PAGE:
While this is not for dry skin I just had to put it in here. It is costly. Very costly. But it is THE MOST recommended serum from all dermatologists and aesthetitians. And with good reason. Five drops smoothed all over the face in the morning and you will see a huge difference. I will say, that the younger you are the more you will see a difference! My (older, aging) skin has not seen the difference that my daughter’s younger, tighter skin has. But take a look at the site and see what you think.

You may be thinking..really? she uses ALL those products? The answer is yes. Come warmer weather and certainly with the high humidity here in North Carolina I won’t be using most of them after about April. I still moisturize every day all year but not so intensively. And, of course, we haven’t even touched on sun screen. Please, apply each and every day. Yes, will you do that?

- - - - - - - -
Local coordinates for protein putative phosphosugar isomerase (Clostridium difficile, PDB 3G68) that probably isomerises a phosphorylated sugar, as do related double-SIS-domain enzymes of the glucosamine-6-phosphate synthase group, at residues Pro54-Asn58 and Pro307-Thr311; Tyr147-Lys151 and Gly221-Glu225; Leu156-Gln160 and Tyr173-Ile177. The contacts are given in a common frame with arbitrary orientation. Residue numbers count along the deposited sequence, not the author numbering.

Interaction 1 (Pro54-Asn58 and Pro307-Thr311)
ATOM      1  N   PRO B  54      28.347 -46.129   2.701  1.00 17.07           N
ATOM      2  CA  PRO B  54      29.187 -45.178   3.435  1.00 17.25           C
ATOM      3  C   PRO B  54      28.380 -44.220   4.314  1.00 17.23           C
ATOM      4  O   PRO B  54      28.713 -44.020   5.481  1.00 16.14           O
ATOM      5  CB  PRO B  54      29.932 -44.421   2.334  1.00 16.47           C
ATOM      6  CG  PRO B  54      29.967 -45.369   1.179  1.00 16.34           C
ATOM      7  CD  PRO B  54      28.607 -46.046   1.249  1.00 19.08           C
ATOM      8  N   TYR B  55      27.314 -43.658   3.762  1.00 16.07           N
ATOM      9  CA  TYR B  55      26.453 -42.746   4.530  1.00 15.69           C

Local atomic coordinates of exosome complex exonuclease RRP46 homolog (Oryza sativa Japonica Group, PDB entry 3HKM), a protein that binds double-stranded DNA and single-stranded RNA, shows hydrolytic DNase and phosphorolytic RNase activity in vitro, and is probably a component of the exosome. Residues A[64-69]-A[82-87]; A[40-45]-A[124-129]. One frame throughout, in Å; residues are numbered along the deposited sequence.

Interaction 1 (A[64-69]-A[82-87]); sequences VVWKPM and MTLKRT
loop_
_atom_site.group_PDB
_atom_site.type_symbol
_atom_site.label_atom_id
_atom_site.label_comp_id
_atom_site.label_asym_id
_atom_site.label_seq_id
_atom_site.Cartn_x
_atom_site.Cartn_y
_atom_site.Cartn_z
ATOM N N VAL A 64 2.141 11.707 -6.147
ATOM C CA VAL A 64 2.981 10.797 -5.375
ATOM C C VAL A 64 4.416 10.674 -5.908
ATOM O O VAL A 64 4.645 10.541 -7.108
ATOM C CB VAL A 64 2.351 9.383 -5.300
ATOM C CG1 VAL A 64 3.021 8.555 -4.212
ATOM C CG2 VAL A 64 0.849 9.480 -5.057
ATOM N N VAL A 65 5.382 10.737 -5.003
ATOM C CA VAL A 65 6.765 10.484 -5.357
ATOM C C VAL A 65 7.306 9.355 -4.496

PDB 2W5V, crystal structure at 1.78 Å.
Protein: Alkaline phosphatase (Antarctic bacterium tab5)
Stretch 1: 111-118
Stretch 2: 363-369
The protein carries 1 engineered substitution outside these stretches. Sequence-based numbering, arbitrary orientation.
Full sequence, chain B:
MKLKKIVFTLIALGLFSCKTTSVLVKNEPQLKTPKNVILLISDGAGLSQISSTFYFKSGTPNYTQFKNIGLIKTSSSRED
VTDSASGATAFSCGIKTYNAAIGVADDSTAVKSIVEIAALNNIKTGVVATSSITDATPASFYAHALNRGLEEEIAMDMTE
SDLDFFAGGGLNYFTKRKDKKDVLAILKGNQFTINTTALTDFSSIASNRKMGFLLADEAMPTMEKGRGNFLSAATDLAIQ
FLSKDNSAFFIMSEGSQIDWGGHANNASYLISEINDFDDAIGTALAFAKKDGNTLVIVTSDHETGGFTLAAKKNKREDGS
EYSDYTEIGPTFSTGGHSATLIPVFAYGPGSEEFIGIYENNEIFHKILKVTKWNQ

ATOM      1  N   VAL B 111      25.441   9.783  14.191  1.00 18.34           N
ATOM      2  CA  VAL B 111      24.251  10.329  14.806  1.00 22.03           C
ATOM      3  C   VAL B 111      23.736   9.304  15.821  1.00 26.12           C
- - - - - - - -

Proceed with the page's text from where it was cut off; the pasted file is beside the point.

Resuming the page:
And now my friends, as you get this email in your inbox, I am headed South to warmer weather! A week long break from this intense cold seemed like a good idea. Check out my Instagram for up-to-date images of our trip, and I will be reporting back here very soon.




How to best protect your perennials and shrubs from bitter cold?

No matter where you live in the Northern Hemisphere, we are deep into winter.
And much of the United States has seen VERY cold temperatures in the last week. Even here, in North Carolina, it has been about 15° for the last few nights. I realize it is now January and maybe you feel it’s too late to lend your garden some help. No! It’s never too late. The bitter cold, and/or heavy snow is certainly an issue. But almost worse is later in the season as the temperatures can vary so much within any 24 hour period. A really cold night can come on quickly and all it takes is one night of very cold temperatures to destroy a plant.

Take heart. You can order a cover, make a cover, or even just use a sheet in no time at all.

Here are a few suggestions and links you may want to consider:


Let’s start with some general ideas on how to protect your plants.